Truthfully, those who erroneously conclude that the patent system inhibits innovation are among the most intellectually dishonest individuals you will ever meet. Either that or they are flat out allergic to the truth, or aren’t observant enough to arrive at an informed conclusion. At the very time that they claim that the patent system inhibits innovation they also lament the fact that there are so many patents on smartphone technologies. They actually complain about a patent thicket that is stopping smartphone innovation. Really? Perhaps they should open their eyes!
The modern smartphone came into being in 2007 when Apple released the iPhone and months later Google et al copied the Apple design and began selling it as a competing product. Since then, in the ensuing 7+ years smartphone technology has grown by leaps and bounds. By October 2013 there were already more than 1 million apps available for download in the Apple Store. Battery life has improved, screen strength has improved dramatically, the devices continue to get thinner, the cameras continue to get better and better, the displays get larger in response to consumer demand. Exactly what has the patent system stopped in the march forward in smartphone technology? NOTHING!
These uninformed patent critics point to the extraordinary number of patent infringement lawsuits filed relative to smartphone technologies. Of course, they are are wrong on the facts. If they had even taken the time to consult Wikipedia they would have realized that this argument is specious!
As pointed out earlier this year in an article on IPWatchdog.com by David Kline and Barney Cassidy, “[t]he estimated 124-plus smartphone patent suits filed between 2009-2012 are less than one-quarter the number of patent suits filed during the first “Telephone Wars” of Alexander Graham Bell’s time. Back then, the American Bell Telephone Company and its successor, AT&T, litigated an astonishing 587 patent cases alone.”
The Definition of “Innovation”
So how is it that people who otherwise seem intelligent and educated on the surface are able to come up with and actually believe the ridiculous things that they say about how the patent system inhibits innovation? It is because they simply do not understand the definition of what it means to innovate.
In April 2013, Susan Michel of Google spoke at American University in Washington, DC. She explained that to innovate is to put a product in the hands of consumers. That is, of course, not what it means to innovate. This is, however, how the patent critics define innovation. They say that the patent system prevents them from innovating because it is preventing them from distributing a product that they have never previously distributed. But that doesn’t mean that the product is new or the the science behind the product is new. New to you does not mean innovation, it may very well mean that you are infringing on the rights of the party or entity that actually created it in the first place.
Merriam-Webster’s dictionary defines innovation in this way: “1: the introduction of something new; 2: a new idea, method, or device: novelty.” Thus, it is rather clear that Michel and those from big-tech who rail against patent trolls are the ones who are misrepresenting and misleading with respect to the true definition of “innovation.”
Innovation is NOT about products in the hands of consumers. Innovation is about advance. Under a definition of the term innovation that focuses on products in the marketplace no university researchers innovate, scientists in Federal Laboratories do not innovate, research and development companies do not innovate, and independent inventors do not innovate. For crying out loud, Thomas Edison would not have been an innovator either based on this definition of innovation. How ridiculous is that? How ridiculous is it to pretend that Edison didn’t innovate, but the companies that licensed his patent rights and took products to market did? This offered definition of innovation strikes me as utter nonsense, but it is the way that patent critics can fool themselves into believing the lie.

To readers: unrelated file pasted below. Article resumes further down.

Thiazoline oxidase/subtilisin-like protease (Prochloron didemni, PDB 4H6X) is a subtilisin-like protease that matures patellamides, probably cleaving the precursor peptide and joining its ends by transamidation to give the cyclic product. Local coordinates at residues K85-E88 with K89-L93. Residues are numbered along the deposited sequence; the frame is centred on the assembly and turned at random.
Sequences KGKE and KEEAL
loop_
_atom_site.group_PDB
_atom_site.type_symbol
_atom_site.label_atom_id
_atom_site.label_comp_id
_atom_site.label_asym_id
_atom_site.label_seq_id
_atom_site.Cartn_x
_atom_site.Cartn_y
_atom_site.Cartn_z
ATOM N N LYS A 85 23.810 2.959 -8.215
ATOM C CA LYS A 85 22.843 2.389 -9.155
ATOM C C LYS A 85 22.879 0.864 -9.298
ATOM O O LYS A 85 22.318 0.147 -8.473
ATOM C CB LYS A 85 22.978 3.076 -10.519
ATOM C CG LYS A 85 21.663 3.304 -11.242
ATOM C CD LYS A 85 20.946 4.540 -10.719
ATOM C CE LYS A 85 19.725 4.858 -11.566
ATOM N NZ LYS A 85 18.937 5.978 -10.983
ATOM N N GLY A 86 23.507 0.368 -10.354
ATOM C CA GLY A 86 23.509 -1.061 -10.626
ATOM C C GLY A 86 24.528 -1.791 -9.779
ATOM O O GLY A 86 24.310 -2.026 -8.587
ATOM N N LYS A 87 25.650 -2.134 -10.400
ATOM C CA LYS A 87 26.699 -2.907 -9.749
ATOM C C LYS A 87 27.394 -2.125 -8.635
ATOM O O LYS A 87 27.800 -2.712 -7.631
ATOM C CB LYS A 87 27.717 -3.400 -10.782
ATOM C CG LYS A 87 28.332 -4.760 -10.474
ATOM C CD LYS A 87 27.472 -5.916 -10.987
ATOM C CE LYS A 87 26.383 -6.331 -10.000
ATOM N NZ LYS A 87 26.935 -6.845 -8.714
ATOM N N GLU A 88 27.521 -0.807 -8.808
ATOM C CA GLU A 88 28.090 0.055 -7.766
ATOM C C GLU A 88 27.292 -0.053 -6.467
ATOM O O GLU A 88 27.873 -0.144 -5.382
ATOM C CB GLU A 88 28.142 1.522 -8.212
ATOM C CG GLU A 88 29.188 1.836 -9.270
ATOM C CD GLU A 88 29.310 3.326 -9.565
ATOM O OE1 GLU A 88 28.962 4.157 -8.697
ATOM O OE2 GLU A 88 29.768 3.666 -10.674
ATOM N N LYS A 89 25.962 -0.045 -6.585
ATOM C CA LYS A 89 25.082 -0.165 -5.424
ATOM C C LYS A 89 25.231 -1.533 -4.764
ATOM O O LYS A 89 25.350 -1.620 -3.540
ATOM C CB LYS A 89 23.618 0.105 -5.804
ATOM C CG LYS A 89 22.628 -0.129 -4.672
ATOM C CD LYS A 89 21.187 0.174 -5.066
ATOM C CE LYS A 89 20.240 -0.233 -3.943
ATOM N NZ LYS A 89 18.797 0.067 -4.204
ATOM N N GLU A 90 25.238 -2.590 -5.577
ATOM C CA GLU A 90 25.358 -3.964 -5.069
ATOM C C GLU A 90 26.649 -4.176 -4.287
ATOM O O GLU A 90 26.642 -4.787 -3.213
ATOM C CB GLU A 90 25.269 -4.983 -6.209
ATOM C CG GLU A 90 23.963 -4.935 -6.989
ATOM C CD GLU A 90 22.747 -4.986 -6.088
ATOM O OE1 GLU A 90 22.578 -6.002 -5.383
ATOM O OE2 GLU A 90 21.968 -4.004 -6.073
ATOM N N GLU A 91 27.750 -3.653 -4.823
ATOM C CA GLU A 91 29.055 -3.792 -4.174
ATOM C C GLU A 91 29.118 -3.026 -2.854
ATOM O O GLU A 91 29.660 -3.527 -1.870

All of the objective factual evidence supports the proposition that patents foster innovation. So you can believe the truth is naive, but what seems naive to me is when those without any proof still erroneously reach the conclusions about the patent system based on supposition and superstition. The lack of factual support for the anti-patent viewpoint speaks volumes about its credibility and reliability.
A strong patent system is undeniably of the utmost importance to a high tech economy. There can be no rationale debate otherwise. And given that all of the factual, historical and economic evidence is on the side of a strong patent system being vitally important those who wish to dismantle the system should bear a very heavy burden to prove they are correct. That is a burden they simply cannot meet because they have no objective evidence, only myths, fairy tales, supposition and superstition.
What is also equally indisputable is that companies such as Apple, Google, Priceline and Facebook were all founded on patented technology. But that is another story for another day, but that article is in progress and will once and for all dispel the lie that patents were not necessary for Silicon Valley start-ups. For crying out loud, Google founders filed two patent applications before the company was even founded and before the domain name Google.com was even acquired!
For more reading and volumes of additional proof about just how and why patents foster innovation please see:
- Reality Check: Patents Foster Innovation and Economic Activity
- The Story of How Patents Promote Innovation
- Promoting Innovation: The Economics of Incentives
- The Economic Case for Strong Intellectual Property Protections
- The Importance of Protecting Incremental Innovation
- Mark Cuban is an Idiot, Patents Don’t Impede Innovation
- Why Open Source Stalls Innovation and Patents Advance It
- Myths of the Patent Wars
- Do Patents Truly Promote Innovation?
- Patent Rights: A Spark or Hinderance for the Economy?